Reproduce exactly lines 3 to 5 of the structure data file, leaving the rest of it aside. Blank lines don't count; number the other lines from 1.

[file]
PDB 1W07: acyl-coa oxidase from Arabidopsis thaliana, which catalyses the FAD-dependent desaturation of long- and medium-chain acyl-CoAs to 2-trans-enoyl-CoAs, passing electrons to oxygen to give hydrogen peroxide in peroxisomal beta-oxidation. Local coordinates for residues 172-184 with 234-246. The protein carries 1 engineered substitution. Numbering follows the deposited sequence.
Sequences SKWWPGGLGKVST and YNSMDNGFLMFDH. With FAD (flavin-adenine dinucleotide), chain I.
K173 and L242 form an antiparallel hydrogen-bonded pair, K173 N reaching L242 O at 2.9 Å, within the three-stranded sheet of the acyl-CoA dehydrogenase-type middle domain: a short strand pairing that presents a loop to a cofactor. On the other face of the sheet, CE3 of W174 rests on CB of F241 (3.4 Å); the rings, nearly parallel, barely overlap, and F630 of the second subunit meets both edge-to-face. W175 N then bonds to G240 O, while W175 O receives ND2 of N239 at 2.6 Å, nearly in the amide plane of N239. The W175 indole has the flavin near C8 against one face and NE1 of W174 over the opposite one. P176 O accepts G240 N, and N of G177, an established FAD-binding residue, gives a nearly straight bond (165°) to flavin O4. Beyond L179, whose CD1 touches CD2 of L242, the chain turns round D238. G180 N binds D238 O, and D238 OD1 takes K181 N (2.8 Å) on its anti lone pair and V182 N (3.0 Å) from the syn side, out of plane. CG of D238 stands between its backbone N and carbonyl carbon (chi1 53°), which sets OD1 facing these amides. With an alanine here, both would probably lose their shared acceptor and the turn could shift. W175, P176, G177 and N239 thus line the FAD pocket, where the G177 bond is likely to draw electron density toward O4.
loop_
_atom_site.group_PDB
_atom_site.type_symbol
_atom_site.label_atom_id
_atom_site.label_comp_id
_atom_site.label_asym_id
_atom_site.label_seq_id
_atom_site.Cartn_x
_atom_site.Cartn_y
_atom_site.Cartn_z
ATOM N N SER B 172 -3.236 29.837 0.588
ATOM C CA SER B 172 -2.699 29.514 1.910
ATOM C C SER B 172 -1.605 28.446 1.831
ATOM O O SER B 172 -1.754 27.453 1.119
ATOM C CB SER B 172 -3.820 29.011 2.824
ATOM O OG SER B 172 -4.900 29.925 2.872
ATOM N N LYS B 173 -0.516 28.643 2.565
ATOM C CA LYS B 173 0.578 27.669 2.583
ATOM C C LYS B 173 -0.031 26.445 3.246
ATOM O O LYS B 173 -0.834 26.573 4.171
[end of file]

K173 and L242 form an antiparallel hydrogen-bonded pair, K173 N reaching L242 O at 2.9 Å, within the three-stranded sheet of the acyl-CoA dehydrogenase-type middle domain: a short strand pairing that presents a loop to a cofactor. On the other face of the sheet, CE3 of W174 rests on CB of F241 (3.4 Å); the rings, nearly parallel, barely overlap, and F630 of the second subunit meets both edge-to-face. W175 N then bonds to G240 O, while W175 O receives ND2 of N239 at 2.6 Å, nearly in the amide plane of N239. The W175 indole has the flavin near C8 against one face and NE1 of W174 over the opposite one. P176 O accepts G240 N, and N of G177, an established FAD-binding residue, gives a nearly straight bond (165°) to flavin O4. Beyond L179, whose CD1 touches CD2 of L242, the chain turns round D238. G180 N binds D238 O, and D238 OD1 takes K181 N (2.8 Å) on its anti lone pair and V182 N (3.0 Å) from the syn side, out of plane. CG of D238 stands between its backbone N and carbonyl carbon (chi1 53°), which sets OD1 facing these amides. With an alanine here, both would probably lose their shared acceptor and the turn could shift. W175, P176, G177 and N239 thus line the FAD pocket, where the G177 bond is likely to draw electron density toward O4.
loop_
_atom_site.group_PDB